Trading the pick down
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06-15-2008, 10:20 PM
Sent to HF Minors
Join Date: May 2007
I knew this was coming from someone who can't read.
I'm not suggesting that 20 and 30 are the same. 30 is ranked below 20 and that's how we should judge them now.
But guess what. Sometimes #20 busts. Sometimes #30 succeeds. That's not an excuse to draft 30 over 20, but it's a possibility, you've got to admit that.
But ON TOP OF THAT, #60 may succeed. Or #120 may succeed.
Let me put some random percentages just for illustration purposes only.
Let's say #20 has a 35% chance of being a top-6 forward.
Let's say #30 has a 30% chance of being a top-6 forward.
#20 is obviously superior to #30, but...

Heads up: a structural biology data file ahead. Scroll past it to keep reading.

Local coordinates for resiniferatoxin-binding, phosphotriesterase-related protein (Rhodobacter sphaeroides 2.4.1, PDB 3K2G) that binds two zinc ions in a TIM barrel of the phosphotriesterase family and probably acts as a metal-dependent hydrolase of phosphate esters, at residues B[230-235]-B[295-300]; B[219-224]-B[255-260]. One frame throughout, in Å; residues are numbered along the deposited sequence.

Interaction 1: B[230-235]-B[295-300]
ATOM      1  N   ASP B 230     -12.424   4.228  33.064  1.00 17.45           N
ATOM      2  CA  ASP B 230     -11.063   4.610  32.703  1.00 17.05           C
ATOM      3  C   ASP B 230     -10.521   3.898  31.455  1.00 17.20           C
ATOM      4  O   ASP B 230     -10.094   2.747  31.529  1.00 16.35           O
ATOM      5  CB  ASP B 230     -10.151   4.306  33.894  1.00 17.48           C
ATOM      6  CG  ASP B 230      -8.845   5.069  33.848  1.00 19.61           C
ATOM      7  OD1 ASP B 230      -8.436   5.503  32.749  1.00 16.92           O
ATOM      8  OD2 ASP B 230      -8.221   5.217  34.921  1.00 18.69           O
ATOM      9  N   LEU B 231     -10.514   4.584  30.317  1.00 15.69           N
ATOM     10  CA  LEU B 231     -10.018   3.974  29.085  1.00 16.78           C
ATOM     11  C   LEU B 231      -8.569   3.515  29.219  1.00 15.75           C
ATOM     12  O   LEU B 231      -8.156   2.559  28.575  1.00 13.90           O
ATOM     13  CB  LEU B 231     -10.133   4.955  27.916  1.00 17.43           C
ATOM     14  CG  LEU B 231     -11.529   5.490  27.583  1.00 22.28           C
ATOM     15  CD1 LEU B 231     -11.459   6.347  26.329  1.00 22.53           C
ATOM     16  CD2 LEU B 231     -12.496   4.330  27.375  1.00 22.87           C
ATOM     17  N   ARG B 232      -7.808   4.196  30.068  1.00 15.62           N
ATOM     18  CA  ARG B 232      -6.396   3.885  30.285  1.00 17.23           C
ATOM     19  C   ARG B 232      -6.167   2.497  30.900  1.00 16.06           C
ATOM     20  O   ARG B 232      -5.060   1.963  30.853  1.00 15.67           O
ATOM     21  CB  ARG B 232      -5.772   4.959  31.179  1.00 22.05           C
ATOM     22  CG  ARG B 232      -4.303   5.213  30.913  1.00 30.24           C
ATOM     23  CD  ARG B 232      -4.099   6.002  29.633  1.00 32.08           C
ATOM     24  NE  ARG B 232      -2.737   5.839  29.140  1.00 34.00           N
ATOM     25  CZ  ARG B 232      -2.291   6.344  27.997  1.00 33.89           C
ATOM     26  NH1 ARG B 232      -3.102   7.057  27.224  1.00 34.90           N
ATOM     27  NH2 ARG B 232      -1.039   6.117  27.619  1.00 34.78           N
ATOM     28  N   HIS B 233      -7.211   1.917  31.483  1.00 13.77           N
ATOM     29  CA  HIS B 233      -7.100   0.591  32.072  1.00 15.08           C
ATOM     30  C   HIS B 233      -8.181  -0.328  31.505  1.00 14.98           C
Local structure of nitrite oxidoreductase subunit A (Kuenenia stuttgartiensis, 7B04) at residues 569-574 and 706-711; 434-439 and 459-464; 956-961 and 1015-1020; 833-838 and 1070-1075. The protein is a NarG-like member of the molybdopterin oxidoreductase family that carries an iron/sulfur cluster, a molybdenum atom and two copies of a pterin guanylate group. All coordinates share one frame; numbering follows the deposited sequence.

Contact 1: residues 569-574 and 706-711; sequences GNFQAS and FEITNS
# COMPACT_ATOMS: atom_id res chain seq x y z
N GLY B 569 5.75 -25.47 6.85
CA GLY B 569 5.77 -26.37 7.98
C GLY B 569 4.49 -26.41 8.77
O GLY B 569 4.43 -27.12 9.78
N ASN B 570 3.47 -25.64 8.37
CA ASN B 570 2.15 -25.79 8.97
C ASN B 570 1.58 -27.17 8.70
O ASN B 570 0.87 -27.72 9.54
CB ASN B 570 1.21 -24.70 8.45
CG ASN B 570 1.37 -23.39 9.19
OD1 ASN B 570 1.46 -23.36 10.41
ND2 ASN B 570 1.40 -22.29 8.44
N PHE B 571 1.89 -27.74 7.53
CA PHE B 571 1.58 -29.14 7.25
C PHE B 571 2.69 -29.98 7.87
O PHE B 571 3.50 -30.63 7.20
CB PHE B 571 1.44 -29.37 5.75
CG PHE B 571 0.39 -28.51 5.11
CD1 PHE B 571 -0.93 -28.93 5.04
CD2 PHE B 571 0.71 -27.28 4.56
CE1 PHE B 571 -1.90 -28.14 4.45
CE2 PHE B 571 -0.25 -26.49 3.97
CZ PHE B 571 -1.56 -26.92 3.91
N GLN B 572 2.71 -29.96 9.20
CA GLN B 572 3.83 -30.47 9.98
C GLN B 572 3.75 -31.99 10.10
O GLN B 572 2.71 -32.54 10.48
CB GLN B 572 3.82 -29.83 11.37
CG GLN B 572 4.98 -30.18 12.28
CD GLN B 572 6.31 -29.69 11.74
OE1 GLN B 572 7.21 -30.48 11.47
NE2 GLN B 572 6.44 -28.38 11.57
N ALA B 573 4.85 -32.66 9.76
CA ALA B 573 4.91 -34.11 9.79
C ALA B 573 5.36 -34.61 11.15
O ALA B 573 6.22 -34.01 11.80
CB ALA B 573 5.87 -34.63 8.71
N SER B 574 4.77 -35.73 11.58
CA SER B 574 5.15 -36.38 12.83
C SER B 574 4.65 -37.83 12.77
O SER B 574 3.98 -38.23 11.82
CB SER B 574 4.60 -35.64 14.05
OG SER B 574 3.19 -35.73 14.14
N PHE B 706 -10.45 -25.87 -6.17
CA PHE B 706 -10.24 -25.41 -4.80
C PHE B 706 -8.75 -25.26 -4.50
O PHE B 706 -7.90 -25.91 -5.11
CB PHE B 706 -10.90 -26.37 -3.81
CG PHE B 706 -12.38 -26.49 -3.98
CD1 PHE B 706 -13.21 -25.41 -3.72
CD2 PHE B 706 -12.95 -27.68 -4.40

#60 has a 10% chance of being a top-6 forward.
#120 has a 5% chance of being a top-6 forward.
Now which is better, 30+60+120 or just 20?
Not only do you have a better chance that at least one of the 3 picks will be a top 6 forward, you may actually wind up getting lucky and pulling out more than one top forward.
Now every draft these percentages change and none of them are exact. But the point is that I think that 30+60+120 gives us more chances to get a top player and we would actually stand a chance to get more than one real player.
Who knows, maybe we can pull a Dubinsky at #30, a Callahan at #60 and a Marc Savard at #120. They all went around those picks.
We probably wouldn't get THAT lucky, but even if we got one of those players it would probably be better than the average #20 pick in any given draft.
Originally Posted by
You do realize that there are rankings for a reason, right? The guy ranked at #20 is there because he's projected to be a better player than guys in the latter rounds. Therefore, statistically speaking, that #20 guy has a better chance of developing into the better player. Obviously everything is a crapshoot anyway, but I'd much sooner bet on a 1st-rounder than anyone in the latter rounds.
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